Home / Computing / PC Component / Samsung 960 Evo

Samsung 960 Evo review




  • Editors choice

1 of 7

Samsung 960 Evo 4
  • Samsung 960 Evo 4
  • Samsung 960 Evo
  • Samsung 960 Evo 1
  • Samsung 960 Evo 2
  • Samsung 960 Evo 3
  • Samsung 960 Evo 5
  • Samsung 960 Evo 6


Our Score:



  • Solid performance throughout
  • Good small-file write speeds
  • Far more affordable than 960 Pro


  • Shorter warranty period than high-end Pro

Key Features

  • 250GB, 500GB, 1TB available
  • M.2 form factor
  • 3-year warranty
  • 100TB, 200TB or 400TB data warranty
  • Manufacturer: Samsung
  • Review Price: £140.00

What is the Samsung 960 Evo 250GB?

Samsung’s SSD follow a familiar pattern. The Pro version of the drive offers the best performance and specifications, but it's accompanied by a breathtakingly high price.

Instead, it pays to wait for the Evo version of the drive. These usually feature slightly cut back performance levels but at a more palatable price. Note, however, that Samsung's slightly cut back specification will still translate to a supremely competitive product.

Related: Best Gaming Laptops

Samsung 960 Evo 250GB – Design and Features

The 960 Evo is the latest drive to conform to that strategy. The biggest change here – and the biggest cost saving, I’d imagine – comes with the use of TLC NAND rather than 3D V-NAND. Samsung 960 Evo 6

This type of memory doesn’t use many of the breakthroughs seen in Samsung’s flagship drives, which means it’s slightly slower and can often use more power. It’s still 48-layered memory that comes in 256GB dies, which means each slab of silicon has twice the capacity of last year’s chips.

Samsung has tried to negate the inclusion of cheaper TLC memory by introducing a new process called Intelligent TurboWrite. This feature portions off part of the SSD and uses it like SLC memory, which is more resource-intensive than TLC but faster when writing files, at least initially

Depending on the capacity of the drive, the 960 Evo slices off a permanent partition of 4GB-6GB for its TurboWrite technology, with up to 36GB available to be used dynamically.

The NAND is different, but the 960 Evo’s controller remains the same as the 960 Pro. This means an upgrade from three cores to five, with one core devoted to host system communication. The 1TB drive is served by 1GB of memory, while the two smaller drives have 512MB of DDR3 – an ample amount.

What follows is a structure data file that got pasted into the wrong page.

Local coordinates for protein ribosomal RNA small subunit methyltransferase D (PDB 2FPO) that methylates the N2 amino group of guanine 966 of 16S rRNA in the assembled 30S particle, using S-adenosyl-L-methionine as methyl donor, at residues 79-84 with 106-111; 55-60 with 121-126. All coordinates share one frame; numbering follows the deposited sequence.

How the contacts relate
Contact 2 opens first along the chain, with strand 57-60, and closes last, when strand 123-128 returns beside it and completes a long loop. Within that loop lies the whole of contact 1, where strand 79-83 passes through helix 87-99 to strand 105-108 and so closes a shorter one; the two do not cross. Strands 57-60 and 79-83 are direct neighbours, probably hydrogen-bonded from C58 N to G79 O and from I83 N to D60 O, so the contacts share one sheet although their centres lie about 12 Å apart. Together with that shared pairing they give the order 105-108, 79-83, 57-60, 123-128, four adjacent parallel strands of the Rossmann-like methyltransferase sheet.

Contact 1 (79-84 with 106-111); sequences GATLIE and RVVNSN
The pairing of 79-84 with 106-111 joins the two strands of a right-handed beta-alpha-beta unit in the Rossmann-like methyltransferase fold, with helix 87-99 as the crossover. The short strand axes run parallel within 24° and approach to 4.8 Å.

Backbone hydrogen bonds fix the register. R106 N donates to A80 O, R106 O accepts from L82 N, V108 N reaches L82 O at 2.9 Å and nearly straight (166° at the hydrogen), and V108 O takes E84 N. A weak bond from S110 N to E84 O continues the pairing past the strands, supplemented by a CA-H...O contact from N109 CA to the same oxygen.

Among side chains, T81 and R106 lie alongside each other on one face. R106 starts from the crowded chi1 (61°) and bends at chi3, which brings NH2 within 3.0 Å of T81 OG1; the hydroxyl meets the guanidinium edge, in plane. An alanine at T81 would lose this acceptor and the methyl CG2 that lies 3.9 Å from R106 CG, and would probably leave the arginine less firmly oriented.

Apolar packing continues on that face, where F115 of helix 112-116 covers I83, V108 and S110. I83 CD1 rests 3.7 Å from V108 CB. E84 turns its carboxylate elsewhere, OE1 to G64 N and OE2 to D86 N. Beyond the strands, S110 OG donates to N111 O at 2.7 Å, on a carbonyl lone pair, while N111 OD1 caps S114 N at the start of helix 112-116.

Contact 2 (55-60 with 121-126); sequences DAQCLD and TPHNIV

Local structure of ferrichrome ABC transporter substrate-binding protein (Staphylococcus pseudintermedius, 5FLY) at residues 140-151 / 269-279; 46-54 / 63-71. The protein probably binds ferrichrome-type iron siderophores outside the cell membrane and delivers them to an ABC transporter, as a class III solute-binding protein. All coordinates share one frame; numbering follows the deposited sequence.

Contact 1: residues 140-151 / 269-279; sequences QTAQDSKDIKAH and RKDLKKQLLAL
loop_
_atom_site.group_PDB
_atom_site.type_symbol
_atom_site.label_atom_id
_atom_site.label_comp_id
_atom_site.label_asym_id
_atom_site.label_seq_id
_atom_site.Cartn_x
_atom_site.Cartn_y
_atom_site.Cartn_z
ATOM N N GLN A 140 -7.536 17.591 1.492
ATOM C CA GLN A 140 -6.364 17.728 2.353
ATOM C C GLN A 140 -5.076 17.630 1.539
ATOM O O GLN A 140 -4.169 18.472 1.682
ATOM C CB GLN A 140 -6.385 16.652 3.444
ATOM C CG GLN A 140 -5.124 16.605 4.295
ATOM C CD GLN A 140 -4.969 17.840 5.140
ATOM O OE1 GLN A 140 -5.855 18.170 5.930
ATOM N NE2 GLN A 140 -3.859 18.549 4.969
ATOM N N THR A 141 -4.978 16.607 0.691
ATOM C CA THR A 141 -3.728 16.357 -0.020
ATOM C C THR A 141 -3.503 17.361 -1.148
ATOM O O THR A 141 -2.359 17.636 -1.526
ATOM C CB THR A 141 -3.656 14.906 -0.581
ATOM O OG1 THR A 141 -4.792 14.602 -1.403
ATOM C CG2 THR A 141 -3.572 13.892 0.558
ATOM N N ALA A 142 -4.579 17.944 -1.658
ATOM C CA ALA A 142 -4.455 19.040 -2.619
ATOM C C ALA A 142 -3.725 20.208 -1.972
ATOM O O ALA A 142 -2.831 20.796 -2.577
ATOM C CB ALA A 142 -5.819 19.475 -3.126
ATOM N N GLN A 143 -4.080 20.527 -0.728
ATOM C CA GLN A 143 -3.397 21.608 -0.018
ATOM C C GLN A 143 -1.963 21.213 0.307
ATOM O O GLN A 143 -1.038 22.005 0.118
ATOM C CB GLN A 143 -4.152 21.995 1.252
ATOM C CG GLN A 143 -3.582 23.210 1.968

In other areas, the 960 Evo has been cut back. There’s no 2TB drive, for instance – just 1TB, 500GB and 250GB capacities. The endurance ratings have taken a hit, too: those three capacities are rated for 400TB, 200TB and 100TB. They’re absolutely fine, but they’re lower than the 960 Pro, and also lower than the equivalent ratings on last year’s 950 Pro drives.

Samsung 960 Evo

Similarly, the warranty is a three-year deal. That’s fine, but Pro drives offer lengthier coverage.

On the plus side, the 960 Evo’s prices are far more palatable. The 250GB version that I’ve reviewed costs £140, the 500GB model is £279, and the 1TB drive is £470.

That puts the 960 Evo in competition with more affordable M.2 drives such as the 256GB version of the Toshiba OCZ RD400, which costs about £20 more than the 960 Evo. That’s far more reasonable an outlay than the 960 Pro, which didn’t have a 250GB model; its entry-level card is the 512GB version, which costs £350.

Related: 2016's Best PC Games


December 13, 2016, 1:03 pm

In the real world this drive almost seems to have no place, yet it will doubtlessly be the biggest selling Samsung SSD of years to come.

On one hand it's WAY more expensive than standard SSD's and offers absolutely ZERO speed advantage in any normal real world tasks. It won't boot windows faster, it won't load your games any faster.

On the other hand if you want the fastest solution for serious Database work, 4k video editing / capture or other Enterprises tasks you'd always buy the 960 Pro.


December 14, 2016, 9:09 pm

** ...yet it will doubtlessly be the biggest selling Samsung SSD for years to come. **

Not so sure; the 250GB EVO 960 is getting very poor marks on most Reviewer Websites (Tom's Hardware, TweakTown - where it failed to achieve even "recommended" status) and has been rated as just a little better than the Intel 600P series -- which are currently ranked as by far the poorest performing NVMe drives on the market (most reviewers are saying that a good SATA SSD performs better).

The five star review here is an anomaly.

When its SLC butter if full, the 250GB EVO 960 falls to well below SATA III speeds.

Moreover, the 250GB EVO 960 has exhibited exceptionally poor battery life in notebook use (far worse than the older 950 Pro series).

I was planning on purchasing a 256GB 960 Pro to replace a 950 Pro but Samsung decided to not offer a 256GB drive in the Pro series. So I looked at the 250GB EVO 960, but the reviews were so poor I decided against it.

I am currently waiting on the reviews of the 500GB EVO 960 to see if it fares any better. If not, I will likely go with another brand. I have already tried out a 240GB MyDigital BPX NVMe SSD that sells for only $114.99 and it significantly outperforms the 250GB EVO 960, plus it has MLC flash and four times the endurance rating.

So far, the new EVO 960 series has been disappointing in the under 1TB capacities.


March 2, 2017, 12:13 pm

Say what? TweakTown gave an effusive 98%.

comments powered by Disqus